Column: Syed Rizwan Farook and Tashfeen Malik’s inexplicable path toward violence

Inland Regional Center

Angel Meler-Baumgartner 11, who was a member of the Inland Regional Center where Wednesday’s mass shooting occurred, attends a vigil at San Manuel Stadium in San Bernardino on Thursday.

(Barbara Davidson / Los Angeles Times)

Was it radical religious terrorism or murderous workplace revenge?

Are guns the problem or would more guns have been the solution?

Do we close our borders to people whose religion we don’t trust, or treat them with compassion and tolerance?

Those questions are bound to keep swirling around an investigation that’s managed to explain precisely what happened this week in San Bernardino but cannot tell us why the shooting happened or what it means.


The mystery, the contradictions and the breach of convention make the holiday party siege particularly unsettling:

A quiet, accommodating government worker and his reclusive wife don black masks and battle gear and spray a crowd of his co-workers with semiautomatic rifle fire, killing 14 and wounding 21.

They leave behind few clues and no manifesto — just an arsenal of ammunition and home-made bombs, and a 6-month-old daughter who will never know her parents as anything other than misguided monsters.

The FBI is leaning toward terrorism as an explanation. The husband, Syed Rizwan Farook, had once been in touch with individuals from two Muslim terror groups. The wife, Tashfeen Malik, had pledged allegiance to an Islamic State leader in a Facebook post.


FULL COVERAGE: San Bernardino shooting | Shooting updates

The couple may have been “radicalized” by extremist propaganda, officials said Friday. But there’s no evidence that they are part of an official terror network.

It’s a sign of the times that I was relieved when I heard that.

That means I can lump them in with the right-wing nut accused of shooting up a Planned Parenthood clinic in Colorado last month. Or the Confederate-flag-loving loser charged with killing nine people in a South Carolina church last spring.

That we can stop scanning the crowd for that wild-eyed white guy in the movie theater — and give ourselves permission to worry again about the brown-skinned man sporting a beard or the woman wearing a veil.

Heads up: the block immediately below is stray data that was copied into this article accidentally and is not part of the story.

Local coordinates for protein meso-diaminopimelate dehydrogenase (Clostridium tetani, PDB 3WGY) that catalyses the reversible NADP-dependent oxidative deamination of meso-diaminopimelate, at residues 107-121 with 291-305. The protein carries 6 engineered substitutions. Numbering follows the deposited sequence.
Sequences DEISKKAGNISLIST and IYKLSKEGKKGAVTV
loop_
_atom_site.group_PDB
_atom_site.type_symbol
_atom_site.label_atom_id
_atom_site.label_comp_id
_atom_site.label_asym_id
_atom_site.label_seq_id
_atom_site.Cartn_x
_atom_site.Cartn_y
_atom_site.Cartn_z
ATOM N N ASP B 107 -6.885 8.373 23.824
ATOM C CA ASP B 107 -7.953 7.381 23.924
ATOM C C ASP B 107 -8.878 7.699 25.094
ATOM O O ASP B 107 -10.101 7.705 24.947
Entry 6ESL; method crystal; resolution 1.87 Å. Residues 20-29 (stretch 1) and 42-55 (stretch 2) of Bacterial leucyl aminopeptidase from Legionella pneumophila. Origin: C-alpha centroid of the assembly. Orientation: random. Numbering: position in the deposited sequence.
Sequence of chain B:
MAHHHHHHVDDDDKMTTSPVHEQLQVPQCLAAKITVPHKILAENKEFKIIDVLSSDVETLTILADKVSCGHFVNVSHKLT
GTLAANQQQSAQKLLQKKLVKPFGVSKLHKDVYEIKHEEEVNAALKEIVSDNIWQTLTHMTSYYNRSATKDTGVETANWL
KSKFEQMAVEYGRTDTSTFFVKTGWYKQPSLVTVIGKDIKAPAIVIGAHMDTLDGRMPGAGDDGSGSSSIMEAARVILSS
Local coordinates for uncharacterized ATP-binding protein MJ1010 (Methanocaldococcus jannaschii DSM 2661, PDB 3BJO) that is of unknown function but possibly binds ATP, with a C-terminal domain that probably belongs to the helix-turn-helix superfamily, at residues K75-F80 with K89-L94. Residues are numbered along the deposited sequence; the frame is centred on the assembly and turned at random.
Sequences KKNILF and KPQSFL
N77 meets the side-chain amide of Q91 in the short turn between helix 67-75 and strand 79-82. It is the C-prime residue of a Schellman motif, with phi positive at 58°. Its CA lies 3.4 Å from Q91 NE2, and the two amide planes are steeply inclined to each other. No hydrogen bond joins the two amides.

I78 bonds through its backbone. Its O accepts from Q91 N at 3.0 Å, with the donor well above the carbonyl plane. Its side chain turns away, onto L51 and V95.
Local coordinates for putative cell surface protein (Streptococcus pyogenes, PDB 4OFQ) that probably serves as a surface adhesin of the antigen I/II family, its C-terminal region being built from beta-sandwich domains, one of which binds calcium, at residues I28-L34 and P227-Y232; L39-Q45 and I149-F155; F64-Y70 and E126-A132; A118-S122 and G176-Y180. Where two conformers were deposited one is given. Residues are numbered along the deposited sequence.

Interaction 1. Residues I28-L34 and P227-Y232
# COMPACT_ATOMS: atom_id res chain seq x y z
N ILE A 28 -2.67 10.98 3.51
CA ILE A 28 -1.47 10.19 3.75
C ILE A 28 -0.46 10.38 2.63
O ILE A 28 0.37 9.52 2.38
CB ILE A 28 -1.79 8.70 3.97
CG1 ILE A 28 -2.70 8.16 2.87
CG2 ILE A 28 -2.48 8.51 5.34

I remember making the rounds of local mosques 14 years ago, while we were reeling from the horror of Sept. 11. I moved among silent, hollow-eyed penitents, shocked that their brethren could do such an evil thing in the name of their religion.


As I put my notebook away and headed for my car, an anguished mother stopped me and took my hands in hers.

“Will they blame our children for this?” she asked, her voice trembling and her eyes red.

I didn’t know what to say then.

Today I’m afraid I’d have to answer yes.

It uncomplicates things for us to consider Farook and Malik a solitary pair of hate-filled zealots, jealous of our freedom-loving ways.

But there’s no making sense of the bloodbath they caused, and no salve for the pain of victims, survivors, friends and families whose lives will never be the same.

The early accounts were hard to stomach and impossible to synthesize.

It appears to be the body of a woman, a TV news reporter announced incredulously, after a shootout with police left Malik dead in the street.


She’s wearing a red bra.

I hadn’t known anything about the assailants until then; I was prepared for just about anything but that.

Later I’d find it sad — then subversively ironic — that a woman so modest she only ventured out totally covered, with only her eyes showing, would be immortalized in lingerie, her combat garb askew.


On Friday, the family’s attorney called Malik a devoted housewife and mother and said Farook had been teased at work because he wore a beard, which is considered a sign of religious fealty among devout Muslims.

Did an argument with a co-worker spark the massacre? Was Farook, born in Chicago and raised in Riverside, brainwashed by his Pakistani bride?

Or was his rage — and reliance on guns — brewing for years and distinctly American?

Court records suggest Farook grew up in a home ruled by violence and racked by mental illness. His father was abusive and threatened “to kill himself on a daily basis,” Farook’s mother told the court.

By the time Farook was in his 20s, “doing target practice” had become one of his favorite pastimes, according to the profile he posted on an online dating site — where he was seeking “someone who takes her religion very seriously.”

He believed he’d found that in Malik. But he was wrong. What they did was evil, not Islam.

Twitter: @SandyBanksLAT


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